Recommended Reading : Predictably Irrational: The Hidden Forces That Shape Our Decisions. Dan Ariely. New York: Harper Collins 2008. 280pp.
Review by Jennifer Stepniowski, Pro QC Regional Operations Manager
Dan Ariely’s Predictably Irrational didn’t take very long to get through, but it did prove to be a pleasant surprise among a recent rash of disqualifiers. In fact, I was originally concerned that this choice would be remarkably similar to other “behavioral” economics books I’ve recently spent time perusing. Fortunately, I can say this one stands out among the crowd as a pleasant, informative and witty choice.
Ariely, a MIT professor and general observer of people, gives a fairly broad definition of behavioral economics, referring to it as a combination of psychology and economics. And, throughout the book, he does mesh both fields quite nicely.
Not many people would argue that people are far more irrational than rational as traditional economics would like to have us described. In fact, the entirety of this book is dedicated to reinforcing that statement through various behavioral experiments. And, the results of these experiments did succeed in making me question my every day decisions and the irrationality of it all.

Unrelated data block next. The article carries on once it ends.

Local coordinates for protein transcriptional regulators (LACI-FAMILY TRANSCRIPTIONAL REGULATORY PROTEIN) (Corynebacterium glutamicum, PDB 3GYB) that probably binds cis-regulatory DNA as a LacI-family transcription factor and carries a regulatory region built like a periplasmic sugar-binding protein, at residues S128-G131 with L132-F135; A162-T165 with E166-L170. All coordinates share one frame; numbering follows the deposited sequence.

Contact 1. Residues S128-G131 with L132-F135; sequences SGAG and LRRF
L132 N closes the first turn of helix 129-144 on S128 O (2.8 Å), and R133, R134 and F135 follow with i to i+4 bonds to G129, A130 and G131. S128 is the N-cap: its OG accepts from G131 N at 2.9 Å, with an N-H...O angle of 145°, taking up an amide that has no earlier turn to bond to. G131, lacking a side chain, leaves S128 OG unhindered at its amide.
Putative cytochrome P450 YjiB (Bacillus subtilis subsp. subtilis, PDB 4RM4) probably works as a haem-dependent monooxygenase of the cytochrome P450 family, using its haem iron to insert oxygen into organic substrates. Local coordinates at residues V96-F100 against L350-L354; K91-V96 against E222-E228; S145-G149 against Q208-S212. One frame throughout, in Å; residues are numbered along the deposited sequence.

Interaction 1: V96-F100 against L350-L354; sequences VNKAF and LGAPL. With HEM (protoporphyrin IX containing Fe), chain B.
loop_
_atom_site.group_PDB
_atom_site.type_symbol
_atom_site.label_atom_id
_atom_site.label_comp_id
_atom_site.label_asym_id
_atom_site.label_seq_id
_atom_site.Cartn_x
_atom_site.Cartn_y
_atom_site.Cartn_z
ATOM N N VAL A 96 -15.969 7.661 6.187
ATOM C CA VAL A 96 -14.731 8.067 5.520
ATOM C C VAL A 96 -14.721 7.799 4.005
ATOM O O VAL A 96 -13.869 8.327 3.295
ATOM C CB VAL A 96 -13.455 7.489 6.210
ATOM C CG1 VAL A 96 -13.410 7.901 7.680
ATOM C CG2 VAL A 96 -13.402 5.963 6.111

In a nutshell, Ariely’s goal is to “help you fundamentally rethink what makes you and the people around you tick by presenting a wide range of many cases.” And, these amusing cases include “curious, practical entertaining research on eating, shopping, love, money, procrastination, beer, honesty and other areas of life, in an attempt to describe some of their possible implications for life, business and public policy.”
Once I wrapped up the last few pages, I couldn’t resist visiting the website at www.predictablyirrational.com. There’s actually a substantial amount of interesting research and other material available. In the blog, check out the YouTube video Standard vs. Behavioral Economics (Supermen of the Mind). It’s pretty humorous.